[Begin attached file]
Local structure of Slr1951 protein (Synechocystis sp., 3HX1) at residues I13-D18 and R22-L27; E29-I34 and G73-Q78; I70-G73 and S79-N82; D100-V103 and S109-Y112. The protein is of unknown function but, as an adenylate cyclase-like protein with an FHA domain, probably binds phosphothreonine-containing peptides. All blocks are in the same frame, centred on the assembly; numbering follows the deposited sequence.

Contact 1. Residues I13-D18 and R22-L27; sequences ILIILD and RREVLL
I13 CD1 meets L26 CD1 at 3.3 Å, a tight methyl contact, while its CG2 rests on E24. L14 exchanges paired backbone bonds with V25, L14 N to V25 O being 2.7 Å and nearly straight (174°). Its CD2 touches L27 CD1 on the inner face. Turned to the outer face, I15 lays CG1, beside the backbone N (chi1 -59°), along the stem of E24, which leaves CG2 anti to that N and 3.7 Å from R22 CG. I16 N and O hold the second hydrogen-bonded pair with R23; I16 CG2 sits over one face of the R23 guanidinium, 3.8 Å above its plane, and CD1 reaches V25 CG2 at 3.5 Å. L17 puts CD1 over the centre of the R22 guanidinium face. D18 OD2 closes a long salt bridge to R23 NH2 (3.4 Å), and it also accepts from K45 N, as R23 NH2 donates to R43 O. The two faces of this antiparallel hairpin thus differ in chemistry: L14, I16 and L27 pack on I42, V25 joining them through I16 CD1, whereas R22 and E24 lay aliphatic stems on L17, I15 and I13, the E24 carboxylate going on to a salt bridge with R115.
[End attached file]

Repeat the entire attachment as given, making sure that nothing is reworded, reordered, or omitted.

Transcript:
Local structure of Slr1951 protein (Synechocystis sp., 3HX1) at residues I13-D18 and R22-L27; E29-I34 and G73-Q78; I70-G73 and S79-N82; D100-V103 and S109-Y112. The protein is of unknown function but, as an adenylate cyclase-like protein with an FHA domain, probably binds phosphothreonine-containing peptides. All blocks are in the same frame, centred on the assembly; numbering follows the deposited sequence.

Contact 1. Residues I13-D18 and R22-L27; sequences ILIILD and RREVLL
I13 CD1 meets L26 CD1 at 3.3 Å, a tight methyl contact, while its CG2 rests on E24. L14 exchanges paired backbone bonds with V25, L14 N to V25 O being 2.7 Å and nearly straight (174°). Its CD2 touches L27 CD1 on the inner face. Turned to the outer face, I15 lays CG1, beside the backbone N (chi1 -59°), along the stem of E24, which leaves CG2 anti to that N and 3.7 Å from R22 CG. I16 N and O hold the second hydrogen-bonded pair with R23; I16 CG2 sits over one face of the R23 guanidinium, 3.8 Å above its plane, and CD1 reaches V25 CG2 at 3.5 Å. L17 puts CD1 over the centre of the R22 guanidinium face. D18 OD2 closes a long salt bridge to R23 NH2 (3.4 Å), and it also accepts from K45 N, as R23 NH2 donates to R43 O. The two faces of this antiparallel hairpin thus differ in chemistry: L14, I16 and L27 pack on I42, V25 joining them through I16 CD1, whereas R22 and E24 lay aliphatic stems on L17, I15 and I13, the E24 carboxylate going on to a salt bridge with R115.